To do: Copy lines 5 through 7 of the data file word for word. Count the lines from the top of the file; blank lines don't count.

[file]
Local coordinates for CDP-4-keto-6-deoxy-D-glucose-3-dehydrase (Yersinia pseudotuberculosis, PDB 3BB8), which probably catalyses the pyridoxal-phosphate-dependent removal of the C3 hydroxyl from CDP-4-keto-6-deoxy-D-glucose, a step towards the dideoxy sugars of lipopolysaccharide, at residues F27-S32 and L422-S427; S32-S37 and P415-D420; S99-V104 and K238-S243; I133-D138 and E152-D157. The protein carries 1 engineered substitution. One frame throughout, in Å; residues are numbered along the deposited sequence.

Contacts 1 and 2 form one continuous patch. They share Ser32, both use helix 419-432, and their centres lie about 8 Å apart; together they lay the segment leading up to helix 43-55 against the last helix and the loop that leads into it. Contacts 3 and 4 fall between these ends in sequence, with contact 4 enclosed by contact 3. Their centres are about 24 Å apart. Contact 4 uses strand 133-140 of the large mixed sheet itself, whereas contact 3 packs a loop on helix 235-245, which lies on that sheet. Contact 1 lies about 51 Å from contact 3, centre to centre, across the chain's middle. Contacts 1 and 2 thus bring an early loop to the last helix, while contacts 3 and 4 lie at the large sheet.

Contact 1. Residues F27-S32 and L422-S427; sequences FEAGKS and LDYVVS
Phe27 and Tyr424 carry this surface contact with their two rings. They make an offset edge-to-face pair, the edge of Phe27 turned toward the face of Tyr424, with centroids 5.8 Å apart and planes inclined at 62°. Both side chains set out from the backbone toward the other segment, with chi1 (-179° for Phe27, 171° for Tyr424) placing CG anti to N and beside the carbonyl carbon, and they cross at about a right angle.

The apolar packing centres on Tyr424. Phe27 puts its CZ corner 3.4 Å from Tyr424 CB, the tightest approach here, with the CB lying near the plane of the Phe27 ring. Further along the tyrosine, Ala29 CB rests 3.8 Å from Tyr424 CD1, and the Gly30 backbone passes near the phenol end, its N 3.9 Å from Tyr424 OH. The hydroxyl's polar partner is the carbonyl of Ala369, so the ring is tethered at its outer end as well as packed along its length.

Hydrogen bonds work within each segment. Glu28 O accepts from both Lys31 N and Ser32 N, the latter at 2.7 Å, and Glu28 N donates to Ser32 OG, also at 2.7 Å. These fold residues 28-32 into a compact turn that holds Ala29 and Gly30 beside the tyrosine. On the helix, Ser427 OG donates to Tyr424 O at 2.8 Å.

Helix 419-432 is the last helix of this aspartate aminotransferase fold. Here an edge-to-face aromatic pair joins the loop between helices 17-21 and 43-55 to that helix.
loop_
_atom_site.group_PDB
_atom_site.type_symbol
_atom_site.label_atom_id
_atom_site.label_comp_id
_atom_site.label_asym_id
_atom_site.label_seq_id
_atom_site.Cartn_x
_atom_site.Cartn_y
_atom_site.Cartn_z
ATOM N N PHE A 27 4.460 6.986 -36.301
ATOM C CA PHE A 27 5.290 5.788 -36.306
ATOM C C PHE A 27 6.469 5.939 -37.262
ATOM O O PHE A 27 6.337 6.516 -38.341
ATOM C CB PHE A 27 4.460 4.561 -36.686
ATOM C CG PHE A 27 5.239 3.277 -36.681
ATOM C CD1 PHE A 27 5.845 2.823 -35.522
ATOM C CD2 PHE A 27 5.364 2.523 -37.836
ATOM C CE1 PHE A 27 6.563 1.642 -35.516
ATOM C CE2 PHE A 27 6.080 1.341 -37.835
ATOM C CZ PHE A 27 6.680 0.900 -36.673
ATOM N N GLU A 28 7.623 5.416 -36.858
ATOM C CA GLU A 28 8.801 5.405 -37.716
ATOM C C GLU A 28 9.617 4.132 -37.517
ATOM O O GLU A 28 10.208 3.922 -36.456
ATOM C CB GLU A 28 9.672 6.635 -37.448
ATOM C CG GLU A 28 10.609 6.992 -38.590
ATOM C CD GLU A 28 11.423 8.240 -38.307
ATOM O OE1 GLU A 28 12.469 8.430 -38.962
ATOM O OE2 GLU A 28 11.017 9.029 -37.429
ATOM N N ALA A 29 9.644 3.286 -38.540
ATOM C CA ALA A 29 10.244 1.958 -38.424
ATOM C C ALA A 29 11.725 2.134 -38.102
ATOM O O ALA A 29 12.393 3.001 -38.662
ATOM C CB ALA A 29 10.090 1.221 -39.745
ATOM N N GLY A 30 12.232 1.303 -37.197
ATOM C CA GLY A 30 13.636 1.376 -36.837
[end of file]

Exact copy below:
The apolar packing centres on Tyr424. Phe27 puts its CZ corner 3.4 Å from Tyr424 CB, the tightest approach here, with the CB lying near the plane of the Phe27 ring. Further along the tyrosine, Ala29 CB rests 3.8 Å from Tyr424 CD1, and the Gly30 backbone passes near the phenol end, its N 3.9 Å from Tyr424 OH. The hydroxyl's polar partner is the carbonyl of Ala369, so the ring is tethered at its outer end as well as packed along its length.

Hydrogen bonds work within each segment. Glu28 O accepts from both Lys31 N and Ser32 N, the latter at 2.7 Å, and Glu28 N donates to Ser32 OG, also at 2.7 Å. These fold residues 28-32 into a compact turn that holds Ala29 and Gly30 beside the tyrosine. On the helix, Ser427 OG donates to Tyr424 O at 2.8 Å.

Helix 419-432 is the last helix of this aspartate aminotransferase fold. Here an edge-to-face aromatic pair joins the loop between helices 17-21 and 43-55 to that helix.